When the story of this year’s box office behemoth, Sultan, was still a 10-page draft, the film’s producer Aditya Chopra asked its writer-director Ali Abbas Zafar for the name he intended to cast in the eponymous role. Zafar’s answer was: Salman Khan. That’s because the journey of Sultan, as visualised by the director, was akin to that of Khan’s in real life.
“Salman’s professional and personal lives have been dotted with many ups and downs,” says Zafar. Post the actor’s nod, he went about creating the character that he felt “should be equal to Khan’s star power or larger than that” so that even after watching the movie the character lingers in the mind of the audience. With Sultan, creating a record with its opening weekend earning of Rs 345 crore (including the overseas market), the character of this flawed wrestling champion seems to have found a wide acceptance.
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For Zafar, Sultan is not all about wrestling but an exploration of what lies within. “Whether you are in a wrestling ring or that of life, you are bound to falter sometimes because of the circumstances. Yet, you have to get up and move forward. And finally, rise above everything to rediscover yourself,” says Zafar about his third outing as a director.
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Sports drama was Zafar’s favourite genre while growing up and he loved movies like Raging Bull and the Rocky series. That apart, while studying at Marshall School, Dehradun, he used to play football and take part in many track-and-field competitions. “In a place like Dehradun, without the distractions of clubbing and others, our focus used to be sports or studies,” says Zafar, who moved to Delhi at the age of 16 when he joined Kirori Mal College.
The idea of Sultan, however, came up while watching Sushil Kumar at the London Olympics 2012. “Talking to the media after the final match, Sushil said: ‘I was not there 100 per cent today. But I am going to come back and win the gold medal.’ This statement made me think that there is a story there waiting to be explored in a sport which is very Indian,” he says.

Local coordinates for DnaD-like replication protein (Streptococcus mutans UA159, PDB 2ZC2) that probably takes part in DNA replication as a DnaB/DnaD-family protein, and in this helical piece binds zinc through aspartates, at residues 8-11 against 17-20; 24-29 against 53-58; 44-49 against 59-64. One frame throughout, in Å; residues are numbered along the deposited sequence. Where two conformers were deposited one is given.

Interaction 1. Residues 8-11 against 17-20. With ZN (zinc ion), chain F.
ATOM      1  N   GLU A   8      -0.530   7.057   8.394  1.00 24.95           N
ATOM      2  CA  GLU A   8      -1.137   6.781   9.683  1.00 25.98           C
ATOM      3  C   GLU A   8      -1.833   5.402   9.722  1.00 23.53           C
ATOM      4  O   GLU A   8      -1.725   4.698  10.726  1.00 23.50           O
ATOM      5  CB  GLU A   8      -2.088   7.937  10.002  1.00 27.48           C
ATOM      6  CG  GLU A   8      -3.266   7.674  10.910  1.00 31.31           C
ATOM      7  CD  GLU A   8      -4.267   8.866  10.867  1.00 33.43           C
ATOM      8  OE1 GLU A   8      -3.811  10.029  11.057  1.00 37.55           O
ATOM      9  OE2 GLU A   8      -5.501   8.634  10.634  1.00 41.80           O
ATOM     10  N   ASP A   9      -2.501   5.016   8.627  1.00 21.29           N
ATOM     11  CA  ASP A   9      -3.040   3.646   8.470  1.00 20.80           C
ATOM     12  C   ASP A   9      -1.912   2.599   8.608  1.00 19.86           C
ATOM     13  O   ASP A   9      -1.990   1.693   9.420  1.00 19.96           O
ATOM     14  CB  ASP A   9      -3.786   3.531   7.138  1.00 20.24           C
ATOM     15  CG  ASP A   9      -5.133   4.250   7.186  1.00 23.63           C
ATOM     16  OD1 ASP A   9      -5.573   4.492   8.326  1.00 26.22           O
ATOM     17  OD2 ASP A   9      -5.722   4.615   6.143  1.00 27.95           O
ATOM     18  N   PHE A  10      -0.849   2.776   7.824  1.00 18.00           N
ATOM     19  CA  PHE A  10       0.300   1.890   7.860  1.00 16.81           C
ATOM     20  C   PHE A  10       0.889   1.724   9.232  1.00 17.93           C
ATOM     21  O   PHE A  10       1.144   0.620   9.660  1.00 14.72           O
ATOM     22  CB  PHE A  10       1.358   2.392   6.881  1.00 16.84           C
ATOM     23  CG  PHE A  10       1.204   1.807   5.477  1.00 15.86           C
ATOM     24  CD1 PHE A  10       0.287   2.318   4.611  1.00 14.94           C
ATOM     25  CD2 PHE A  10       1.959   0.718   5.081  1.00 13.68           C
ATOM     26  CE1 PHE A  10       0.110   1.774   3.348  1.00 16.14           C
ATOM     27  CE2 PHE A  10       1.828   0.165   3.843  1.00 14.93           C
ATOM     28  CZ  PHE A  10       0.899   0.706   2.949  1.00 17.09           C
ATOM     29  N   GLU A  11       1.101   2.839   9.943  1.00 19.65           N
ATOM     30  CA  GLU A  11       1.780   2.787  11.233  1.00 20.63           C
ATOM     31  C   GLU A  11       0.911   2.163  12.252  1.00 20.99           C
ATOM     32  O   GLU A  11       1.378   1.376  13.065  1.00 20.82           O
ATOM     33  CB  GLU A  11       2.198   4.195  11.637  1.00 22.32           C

Though Sultan is an author-backed role, he has created an impressive female character too. Anushka Sharma, who has been cast opposite Khan, is a wrestler nursing the dream of winning an Olympic gold. “Technically, the film has big stars, but it is about small things. Due to my middle-class background, I bring in a certain understanding into the characters and their stories which is about self-discovery,” he says.
The process of “self-discovery” is something that the 33-year-old Zafar has undergone himself. Son of a retired army man, he wanted to join the Air Force as a pilot. When it became clear that after failing the medical tests he would have to settle for ground duty, he veered towards theatre, and later on, films. During his college days, he assisted on Shonali Bose’s Amu (2005) and Farhan Akhtar’s Lakshya (2004). The Rs 5,000 per month pay for these jobs, he says, was lucrative and eventually helped him choose cinema as career. He quit his masters degree midway and shifted to Mumbai where he landed a job with Yash Raj Studios.
After assisting on a string of projects at YRF, he turned a writer “under sheer pressure” for his directorial debut Mere Brother Ki Dulhan (2011) and followed it up with Gunday in 2014. “Every writer was charging a huge amount of money which I did not have. When I started writing, I realised the beauty of it lies in the fact that it’s a lonely process. In 2012, Sultan was a draft. Today it is a full-fledged film. This journey has been incredible,” says Zafar.
Knowing the character well, he says, gives an added confidence to a director. Though it is good to have a bound script before the shoot begins, he believes in a more organic process — editing and improvising even on the sets.
During his Delhi college days, he was friends with sportsmen from Haryana who represented India at different competitions. Yet, before Zafar sat down to write Sultan, he had to explore the social milieu the film captures.
Apart from meeting sportspersons in Delhi, he travelled to Haryana to meet people and study them. The film, in a way, sums up the journey most sportsmen go through. The character of Sultan, too, goes through his emotional and physical journey — it has been shot in three different body types of Khan. Notwithstanding this, Zafar hesitates to call it an out-and-out sports film. “It is about the choices one makes in life. It is a romantic sports drama,” he says.